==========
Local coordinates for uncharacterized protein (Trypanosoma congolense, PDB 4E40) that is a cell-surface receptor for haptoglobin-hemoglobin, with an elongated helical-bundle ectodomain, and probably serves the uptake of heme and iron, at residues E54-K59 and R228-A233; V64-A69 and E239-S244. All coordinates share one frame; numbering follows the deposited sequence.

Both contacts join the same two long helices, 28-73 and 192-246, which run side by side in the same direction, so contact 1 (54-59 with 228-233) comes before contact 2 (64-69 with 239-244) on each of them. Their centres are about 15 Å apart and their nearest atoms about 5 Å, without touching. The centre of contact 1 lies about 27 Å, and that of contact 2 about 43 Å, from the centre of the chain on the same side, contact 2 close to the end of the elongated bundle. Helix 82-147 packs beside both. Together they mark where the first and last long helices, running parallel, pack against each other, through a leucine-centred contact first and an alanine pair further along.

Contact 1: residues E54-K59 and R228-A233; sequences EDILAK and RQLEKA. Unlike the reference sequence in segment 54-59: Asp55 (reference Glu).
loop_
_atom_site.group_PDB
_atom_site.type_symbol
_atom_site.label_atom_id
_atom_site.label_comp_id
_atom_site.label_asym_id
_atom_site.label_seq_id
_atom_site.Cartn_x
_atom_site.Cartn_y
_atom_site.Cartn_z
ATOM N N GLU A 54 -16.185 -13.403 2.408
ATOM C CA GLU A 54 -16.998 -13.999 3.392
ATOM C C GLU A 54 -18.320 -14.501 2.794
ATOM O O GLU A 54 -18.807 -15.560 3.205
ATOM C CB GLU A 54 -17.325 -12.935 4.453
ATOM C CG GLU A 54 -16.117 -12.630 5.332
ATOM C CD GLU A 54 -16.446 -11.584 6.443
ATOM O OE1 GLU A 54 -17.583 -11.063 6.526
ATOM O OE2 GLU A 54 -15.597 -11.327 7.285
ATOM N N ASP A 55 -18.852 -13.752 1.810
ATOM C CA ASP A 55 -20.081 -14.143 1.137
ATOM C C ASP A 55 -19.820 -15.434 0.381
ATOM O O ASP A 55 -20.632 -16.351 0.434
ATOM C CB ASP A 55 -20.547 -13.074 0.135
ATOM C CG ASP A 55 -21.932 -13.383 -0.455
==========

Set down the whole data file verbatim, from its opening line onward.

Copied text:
Local coordinates for uncharacterized protein (Trypanosoma congolense, PDB 4E40) that is a cell-surface receptor for haptoglobin-hemoglobin, with an elongated helical-bundle ectodomain, and probably serves the uptake of heme and iron, at residues E54-K59 and R228-A233; V64-A69 and E239-S244. All coordinates share one frame; numbering follows the deposited sequence.

Both contacts join the same two long helices, 28-73 and 192-246, which run side by side in the same direction, so contact 1 (54-59 with 228-233) comes before contact 2 (64-69 with 239-244) on each of them. Their centres are about 15 Å apart and their nearest atoms about 5 Å, without touching. The centre of contact 1 lies about 27 Å, and that of contact 2 about 43 Å, from the centre of the chain on the same side, contact 2 close to the end of the elongated bundle. Helix 82-147 packs beside both. Together they mark where the first and last long helices, running parallel, pack against each other, through a leucine-centred contact first and an alanine pair further along.

Contact 1: residues E54-K59 and R228-A233; sequences EDILAK and RQLEKA. Unlike the reference sequence in segment 54-59: Asp55 (reference Glu).
loop_
_atom_site.group_PDB
_atom_site.type_symbol
_atom_site.label_atom_id
_atom_site.label_comp_id
_atom_site.label_asym_id
_atom_site.label_seq_id
_atom_site.Cartn_x
_atom_site.Cartn_y
_atom_site.Cartn_z
ATOM N N GLU A 54 -16.185 -13.403 2.408
ATOM C CA GLU A 54 -16.998 -13.999 3.392
ATOM C C GLU A 54 -18.320 -14.501 2.794
ATOM O O GLU A 54 -18.807 -15.560 3.205
ATOM C CB GLU A 54 -17.325 -12.935 4.453
ATOM C CG GLU A 54 -16.117 -12.630 5.332
ATOM C CD GLU A 54 -16.446 -11.584 6.443
ATOM O OE1 GLU A 54 -17.583 -11.063 6.526
ATOM O OE2 GLU A 54 -15.597 -11.327 7.285
ATOM N N ASP A 55 -18.852 -13.752 1.810
ATOM C CA ASP A 55 -20.081 -14.143 1.137
ATOM C C ASP A 55 -19.820 -15.434 0.381
ATOM O O ASP A 55 -20.632 -16.351 0.434
ATOM C CB ASP A 55 -20.547 -13.074 0.135
ATOM C CG ASP A 55 -21.932 -13.383 -0.455